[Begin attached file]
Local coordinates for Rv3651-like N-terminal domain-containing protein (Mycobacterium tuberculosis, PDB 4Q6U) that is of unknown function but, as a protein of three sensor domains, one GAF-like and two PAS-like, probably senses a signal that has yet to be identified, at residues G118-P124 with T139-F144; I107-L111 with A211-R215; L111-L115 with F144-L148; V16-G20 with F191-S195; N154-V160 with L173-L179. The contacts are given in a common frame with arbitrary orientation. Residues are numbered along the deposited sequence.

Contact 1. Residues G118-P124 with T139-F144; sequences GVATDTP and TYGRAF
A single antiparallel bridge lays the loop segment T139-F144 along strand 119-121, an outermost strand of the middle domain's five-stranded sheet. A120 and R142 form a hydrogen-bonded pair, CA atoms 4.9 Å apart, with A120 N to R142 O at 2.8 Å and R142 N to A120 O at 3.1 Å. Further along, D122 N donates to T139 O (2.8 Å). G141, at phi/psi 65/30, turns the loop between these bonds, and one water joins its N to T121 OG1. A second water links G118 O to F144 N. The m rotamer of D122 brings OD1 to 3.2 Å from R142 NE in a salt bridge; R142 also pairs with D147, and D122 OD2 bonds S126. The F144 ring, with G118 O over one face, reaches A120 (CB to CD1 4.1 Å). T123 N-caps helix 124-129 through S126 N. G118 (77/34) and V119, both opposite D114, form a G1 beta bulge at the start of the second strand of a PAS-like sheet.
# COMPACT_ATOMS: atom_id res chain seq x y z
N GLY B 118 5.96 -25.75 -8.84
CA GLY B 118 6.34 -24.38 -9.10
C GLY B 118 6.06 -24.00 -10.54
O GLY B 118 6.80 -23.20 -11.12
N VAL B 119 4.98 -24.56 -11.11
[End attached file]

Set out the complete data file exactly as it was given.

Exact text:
Local coordinates for Rv3651-like N-terminal domain-containing protein (Mycobacterium tuberculosis, PDB 4Q6U) that is of unknown function but, as a protein of three sensor domains, one GAF-like and two PAS-like, probably senses a signal that has yet to be identified, at residues G118-P124 with T139-F144; I107-L111 with A211-R215; L111-L115 with F144-L148; V16-G20 with F191-S195; N154-V160 with L173-L179. The contacts are given in a common frame with arbitrary orientation. Residues are numbered along the deposited sequence.

Contact 1. Residues G118-P124 with T139-F144; sequences GVATDTP and TYGRAF
A single antiparallel bridge lays the loop segment T139-F144 along strand 119-121, an outermost strand of the middle domain's five-stranded sheet. A120 and R142 form a hydrogen-bonded pair, CA atoms 4.9 Å apart, with A120 N to R142 O at 2.8 Å and R142 N to A120 O at 3.1 Å. Further along, D122 N donates to T139 O (2.8 Å). G141, at phi/psi 65/30, turns the loop between these bonds, and one water joins its N to T121 OG1. A second water links G118 O to F144 N. The m rotamer of D122 brings OD1 to 3.2 Å from R142 NE in a salt bridge; R142 also pairs with D147, and D122 OD2 bonds S126. The F144 ring, with G118 O over one face, reaches A120 (CB to CD1 4.1 Å). T123 N-caps helix 124-129 through S126 N. G118 (77/34) and V119, both opposite D114, form a G1 beta bulge at the start of the second strand of a PAS-like sheet.
# COMPACT_ATOMS: atom_id res chain seq x y z
N GLY B 118 5.96 -25.75 -8.84
CA GLY B 118 6.34 -24.38 -9.10
C GLY B 118 6.06 -24.00 -10.54
O GLY B 118 6.80 -23.20 -11.12
N VAL B 119 4.98 -24.56 -11.11